1. Explain to the students that you have a snack for them. Place a plate of grass and weeds and a plate of beef jerky on a table. Instruct the students to line up behind their choice. 
  2. Discuss their choices. Did anyone choose the grass? Why or why not? 
  3. Explain that people don’t usually eat grass because it contains cellulose that cannot be digested by humans. 
  4. Ask the students to make a list of foods made with beef. Explain to the students that we have foods like steak, hamburgers, beef tacos, etc., because of grass. Discuss the fact that beef cattle graze pastures and rangelands. The cattle eat the grass and convert the plant cellulose into beef. 
  5. Introduce the word ruminant to the students. A ruminant is an animal that has multiple compartments in its stomach. When eating, a ruminant chews their food to soften it, swallows it, and then regurgitates the food to its mouth and continues chewing. This is called chewing the cud or ruminating
  6. Ask each student to follow the digestive process of cattle using the Chew it Twice activity sheet and their magnets. Use the pompom magnet to represent the cow’s food. The other magnet will magnetize the pompom magnet from underneath the paper and will be used to move the “food” through the cow’s digestive system. 

Activity 2: Beef By-products 

  1. Choose items from the Beef By-products List to put on a table. Tell the students that all of these items have something in common. 
  2. Form groups of 4-5 students. Have each group create ten “yes or no” questions in an attempt to discover what all of the items have in common. 
  3. Each group will take turns asking one question each until one group is able to correctly state that all of the items are made from parts of cattle. Explain that meat and milk are the principal products that come from cattle. The items on the table are secondary products, also known as by-products. 
  4. Sort each item by which part of the cow it comes from and/or whether it is edible or inedible.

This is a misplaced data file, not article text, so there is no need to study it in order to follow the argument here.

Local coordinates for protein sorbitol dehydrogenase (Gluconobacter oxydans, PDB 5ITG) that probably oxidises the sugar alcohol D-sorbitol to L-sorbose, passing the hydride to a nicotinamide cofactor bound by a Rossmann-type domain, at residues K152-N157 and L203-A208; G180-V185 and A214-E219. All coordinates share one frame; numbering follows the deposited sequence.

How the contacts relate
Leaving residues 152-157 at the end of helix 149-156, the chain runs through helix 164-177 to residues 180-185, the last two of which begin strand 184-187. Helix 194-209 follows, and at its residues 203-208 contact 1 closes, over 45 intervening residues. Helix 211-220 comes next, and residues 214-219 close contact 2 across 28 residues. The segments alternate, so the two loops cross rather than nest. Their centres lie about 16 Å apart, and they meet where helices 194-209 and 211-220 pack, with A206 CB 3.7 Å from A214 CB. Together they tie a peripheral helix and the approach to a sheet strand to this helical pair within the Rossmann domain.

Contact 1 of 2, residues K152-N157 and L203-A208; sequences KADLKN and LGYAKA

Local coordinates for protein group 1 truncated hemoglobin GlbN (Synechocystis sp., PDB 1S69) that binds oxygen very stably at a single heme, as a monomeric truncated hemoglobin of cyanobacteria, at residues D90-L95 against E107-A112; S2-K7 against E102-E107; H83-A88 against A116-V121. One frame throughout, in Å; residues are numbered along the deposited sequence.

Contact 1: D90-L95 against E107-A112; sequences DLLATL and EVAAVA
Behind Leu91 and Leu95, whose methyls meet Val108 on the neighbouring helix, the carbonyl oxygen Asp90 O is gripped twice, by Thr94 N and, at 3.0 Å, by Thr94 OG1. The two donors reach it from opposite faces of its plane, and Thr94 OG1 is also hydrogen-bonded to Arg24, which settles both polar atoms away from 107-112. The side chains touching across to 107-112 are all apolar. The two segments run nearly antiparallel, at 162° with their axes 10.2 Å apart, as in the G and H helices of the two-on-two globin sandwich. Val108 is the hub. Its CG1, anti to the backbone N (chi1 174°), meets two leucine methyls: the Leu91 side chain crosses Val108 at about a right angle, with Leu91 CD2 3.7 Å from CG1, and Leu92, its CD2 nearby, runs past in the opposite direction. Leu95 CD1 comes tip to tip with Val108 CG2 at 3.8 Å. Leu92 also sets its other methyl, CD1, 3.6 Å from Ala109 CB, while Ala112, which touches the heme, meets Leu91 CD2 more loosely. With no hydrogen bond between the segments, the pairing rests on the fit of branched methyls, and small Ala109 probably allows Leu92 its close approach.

Activity 3: Pasture to Plate 

  1. To help students understand how beef gets from the pasture to the plate, watch the video clip from the Field Trip! Series, Beef-Part 1 and read the book Beef Cattle in the Story of Agriculture.
  2. Download, print, and use the attached Round Robin Q&A Cards to review key concepts from the movie and book. 
  3. Explain that the round robin begins with the teacher asking a question. The correct answer is on one of the student cards. That student reads the answer followed by the next question on their card. This process continues until all questions and answers have been read. 
  • Visit the Interactive Map Project website and show the Beef Cow Inventory Map. Identify the top beef producing states and then find where your state ranks in beef cattle inventory.

  • Read the Beef eReader as a class or on digital devices. You may also print student copies of the Beef Reader or Beef Ag Mag for each student or group of students to read.

  • Play the My American Farm interactive game The Steaks Are High.

  • Use the short video A Cow's Digestive System to further explore the unique aspects of a cow's digestive system that allow the animal to live on a diet of grass and other plants.


After conducting these activities, review and summarize the following key concepts:

  • Cattle have multi-compartment stomachs which allow them to obtain nutrients from grasses, something humans cannot do.
  • Beef cattle are raised in many states across the U.S.
  • Beef cattle are raised for meat. They produce hamburgers, steaks, roasts, and other cuts of beef.
Lynn Wallin
Utah Agriculture in the Classroom